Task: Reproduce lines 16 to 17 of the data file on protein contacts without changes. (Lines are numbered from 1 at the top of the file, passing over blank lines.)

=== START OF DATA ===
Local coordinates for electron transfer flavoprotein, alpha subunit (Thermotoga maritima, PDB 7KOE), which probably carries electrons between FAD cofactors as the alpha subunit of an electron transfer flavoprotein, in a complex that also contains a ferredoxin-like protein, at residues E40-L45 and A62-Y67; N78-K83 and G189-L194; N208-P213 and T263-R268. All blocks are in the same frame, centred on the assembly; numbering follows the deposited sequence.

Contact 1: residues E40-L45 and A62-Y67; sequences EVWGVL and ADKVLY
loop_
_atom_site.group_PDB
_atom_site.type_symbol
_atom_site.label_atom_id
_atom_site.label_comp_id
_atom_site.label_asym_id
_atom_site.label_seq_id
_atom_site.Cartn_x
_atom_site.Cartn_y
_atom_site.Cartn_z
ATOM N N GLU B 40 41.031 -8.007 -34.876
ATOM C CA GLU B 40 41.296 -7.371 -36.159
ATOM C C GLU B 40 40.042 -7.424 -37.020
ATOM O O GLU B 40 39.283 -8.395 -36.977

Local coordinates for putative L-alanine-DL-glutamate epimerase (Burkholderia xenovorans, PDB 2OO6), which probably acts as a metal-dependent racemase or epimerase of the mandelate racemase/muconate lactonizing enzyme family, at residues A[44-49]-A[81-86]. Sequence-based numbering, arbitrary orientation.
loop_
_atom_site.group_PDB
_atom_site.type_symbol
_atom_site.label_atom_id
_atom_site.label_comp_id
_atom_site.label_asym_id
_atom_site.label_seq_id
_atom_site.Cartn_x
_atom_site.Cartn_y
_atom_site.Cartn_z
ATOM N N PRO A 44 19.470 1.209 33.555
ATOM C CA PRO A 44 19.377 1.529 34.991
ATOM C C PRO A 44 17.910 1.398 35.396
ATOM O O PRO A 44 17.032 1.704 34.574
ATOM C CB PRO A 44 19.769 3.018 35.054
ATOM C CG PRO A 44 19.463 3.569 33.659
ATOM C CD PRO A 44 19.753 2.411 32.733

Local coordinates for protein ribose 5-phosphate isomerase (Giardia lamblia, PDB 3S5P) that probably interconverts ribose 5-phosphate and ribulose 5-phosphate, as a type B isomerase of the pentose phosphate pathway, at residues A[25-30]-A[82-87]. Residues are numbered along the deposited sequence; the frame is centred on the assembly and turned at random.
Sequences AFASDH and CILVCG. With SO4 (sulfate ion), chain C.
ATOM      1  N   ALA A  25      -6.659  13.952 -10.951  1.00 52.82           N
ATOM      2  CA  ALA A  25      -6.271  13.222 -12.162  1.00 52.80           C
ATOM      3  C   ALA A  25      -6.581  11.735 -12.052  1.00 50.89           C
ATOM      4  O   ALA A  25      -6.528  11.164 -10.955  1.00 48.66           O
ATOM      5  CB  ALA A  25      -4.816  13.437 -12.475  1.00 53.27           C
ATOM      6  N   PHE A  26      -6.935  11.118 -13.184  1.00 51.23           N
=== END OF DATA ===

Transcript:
ATOM O O GLU B 40 39.283 -8.395 -36.977

Local coordinates for putative L-alanine-DL-glutamate epimerase (Burkholderia xenovorans, PDB 2OO6), which probably acts as a metal-dependent racemase or epimerase of the mandelate racemase/muconate lactonizing enzyme family, at residues A[44-49]-A[81-86]. Sequence-based numbering, arbitrary orientation.